OKLAHOMA CITY (AP) - Barely one week on the job, Oklahoma Democratic Party chairman Ivan Holmes is scrambling to put together a new staff and raise enough money to keep the party's office open past June.
Holmes, elected to replace outgoing party head Lisa Pryor at the party's statewide convention on May 19, also said he has received hundreds of e-mails and phone calls from Oklahoma Democrats since his election complaining that the party is not aggressive enough opposing President Bush and the war in Iraq.
State Democrats also want the party to show more support for traditional Democratic issues like health care, he said.
Describing the Democratic Party as the “party of the big tent,'' Holmes said he welcomes their comments.
“One thing I am going to do is open up this party,'' Holmes said.
Holmes said state Democrats are struggling to pay off $75,000 in debt mostly from former Rep. Brad Carson's unsuccessful 2004 campaign for the U.S. Senate.
“We don't have a lot of money,'' said Holmes, 69, who ran Labor Commissioner Lloyd Fields' successful campaign to unseat Republican Brenda Reneau last year. Holmes said he has resigned as Fields' director of communications.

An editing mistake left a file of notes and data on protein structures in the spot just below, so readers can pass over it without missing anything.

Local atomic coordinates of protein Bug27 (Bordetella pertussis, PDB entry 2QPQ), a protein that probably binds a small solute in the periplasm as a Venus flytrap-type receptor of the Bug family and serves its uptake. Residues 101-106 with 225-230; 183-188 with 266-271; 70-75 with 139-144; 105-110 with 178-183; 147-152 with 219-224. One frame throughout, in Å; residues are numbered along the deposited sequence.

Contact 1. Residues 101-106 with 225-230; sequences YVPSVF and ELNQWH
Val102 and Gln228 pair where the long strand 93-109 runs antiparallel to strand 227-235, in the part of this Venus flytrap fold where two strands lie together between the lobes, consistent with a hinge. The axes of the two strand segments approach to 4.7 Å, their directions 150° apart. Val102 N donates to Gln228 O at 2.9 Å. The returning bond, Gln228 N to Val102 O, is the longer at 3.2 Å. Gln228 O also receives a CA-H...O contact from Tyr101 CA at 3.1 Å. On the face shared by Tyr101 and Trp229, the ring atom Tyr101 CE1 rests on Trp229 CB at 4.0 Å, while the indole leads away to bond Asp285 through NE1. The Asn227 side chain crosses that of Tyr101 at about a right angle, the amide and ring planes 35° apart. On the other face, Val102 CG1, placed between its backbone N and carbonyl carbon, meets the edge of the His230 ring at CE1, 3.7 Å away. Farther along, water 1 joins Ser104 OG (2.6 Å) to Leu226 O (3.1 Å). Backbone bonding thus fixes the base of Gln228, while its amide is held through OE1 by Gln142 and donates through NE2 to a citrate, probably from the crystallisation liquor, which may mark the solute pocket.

“We're working on a skeleton crew. So we're trying to figure out how to raise money,'' he said.
Holmes said it costs about $30,000 a month to operate the party's Oklahoma City office. After paying June's rent and other expenses, only about $2,000 will remain, he said.
“I've got until next month to raise $30,000,'' he said.
Holmes said that during the state party's convention, he passed out pledge cards to about 1,000 Democrats seeking donations of $20 a month to fund party activities. He said about 100 people signed the cards and he is hoping to receive more in the coming weeks.
Holmes said he also asked for and received the resignations of two staff workers whose salaries were paid by the Democratic National Committee. A third has not responded to the request, he said.
All were given the opportunity to reapply for their jobs, he said. That was the same procedure used at the Department of Labor after Fields was elected last fall, Holmes said.
Pryor, who also holds the title of executive director of the state party, will leave that position at the end of the month.
“The problem really is one of manpower,'' he said. Holmes said he plans to hire additional staffers and is working with the national party to pay their salaries.